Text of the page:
Business Leaders and Affirmative Action: While almost everyone I speak to about the issue is not only surprised, but very surprised, to hear that Donald Trump is a strong supporter of Affirmative Action and gay rights, I was not surprised. However, I was not sure until I undertook a more careful investigation. Nonetheless, my investigation bore out my gut hunch that he was a supporter of Affirmative Acton, and may well even favor outright preferences (as many senior business leaders do: I routinely hear CEOs tell me that they view HR staffing as just another business challenge. “John,” they say, “we have to produce X many widgets per day, so why can’t we have X% Black employees, and Y% Hispanics, and 43% of our customers are women so why can’t we have, let’s say 50% of the actors in our commercials be women, and if I can’t hire Mexican nationals to run our Mexico operations and hire Japanese nationals to run our holdings in Japan, how are we ever going to compete in those markets?”). My experience has been now for over 30 years that business leaders, especially those in consumer businesses, strongly support Affirmative Action. In 1986, in fact, the National Association of Manufactures (NAM) -one of the country’s two leading trade associations for business interests -reached out to me to file an Amicus Curiae brief in the SCOTUS when a case came along out of New York City which had confused “hard-on-the dock” employment “quotas” with employment “goals.” (An Amicus Curiae brief, or a “Friend of the Court” brief translated literally from Latin, is one filed by a NON-party to the case before a court. The Friend of the Court must request permission to be heard and seeks to advance the friend’s interests by allowing the court to hear its point of view as the court deliberates concerning a major issue which could have ramifications beyond the parties before the court and could affect the rights or interests of uninvolved third parties). The NAM wanted me to help the SCOTUS sort out the difference between OFCCP “goals” and court-ordered remedial quotas based on race. Thankfully, Justice Sandra Day O’Connor read the brief and realized the significance for federal contractors if the SCOTUS were to strike down as unlawful what the lower courts and the parties had called “goals” even though the so-called “goals” were in fact hiring “quotas” for Black sheet metal workers (an all-white union had kept out of the union). The NAM was much relieved that Justice O’Connor differentiated “goals” from unlawful “quotas” and probably saved the OFCCP “goals” program from extinction in the late1980s.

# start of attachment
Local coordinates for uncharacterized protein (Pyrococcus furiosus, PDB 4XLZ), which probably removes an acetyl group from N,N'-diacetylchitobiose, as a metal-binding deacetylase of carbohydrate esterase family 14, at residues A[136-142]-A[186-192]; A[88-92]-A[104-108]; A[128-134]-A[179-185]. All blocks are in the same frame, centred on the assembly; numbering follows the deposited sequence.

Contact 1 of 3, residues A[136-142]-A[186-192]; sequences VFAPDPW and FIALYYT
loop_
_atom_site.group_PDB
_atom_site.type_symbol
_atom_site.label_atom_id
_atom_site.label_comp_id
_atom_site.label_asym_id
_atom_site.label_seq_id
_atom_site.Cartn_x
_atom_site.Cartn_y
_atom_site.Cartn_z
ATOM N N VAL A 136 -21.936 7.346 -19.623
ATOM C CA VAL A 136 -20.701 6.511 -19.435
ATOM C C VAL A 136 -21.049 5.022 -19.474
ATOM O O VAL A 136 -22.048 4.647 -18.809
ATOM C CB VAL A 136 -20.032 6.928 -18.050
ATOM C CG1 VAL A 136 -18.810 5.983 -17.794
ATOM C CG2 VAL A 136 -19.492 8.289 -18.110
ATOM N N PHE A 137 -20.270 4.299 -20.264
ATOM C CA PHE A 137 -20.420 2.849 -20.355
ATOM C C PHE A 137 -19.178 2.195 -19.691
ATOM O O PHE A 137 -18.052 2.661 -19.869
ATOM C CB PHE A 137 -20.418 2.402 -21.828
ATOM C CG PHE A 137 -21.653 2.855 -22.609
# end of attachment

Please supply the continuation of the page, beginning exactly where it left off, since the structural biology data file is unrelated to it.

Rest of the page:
I recall, too, as though it were yesterday… Read more.
THIS COLUMN IS MEANT TO ASSIST IN A GENERAL UNDERSTANDING OF THE CURRENT LAW AND PRACTICE RELATING TO OFCCP. IT IS NOT TO BE REGARDED AS LEGAL ADVICE. COMPANIES OR INDIVIDUALS WITH PARTICULAR QUESTIONS SHOULD SEEK ADVICE OF COUNSEL.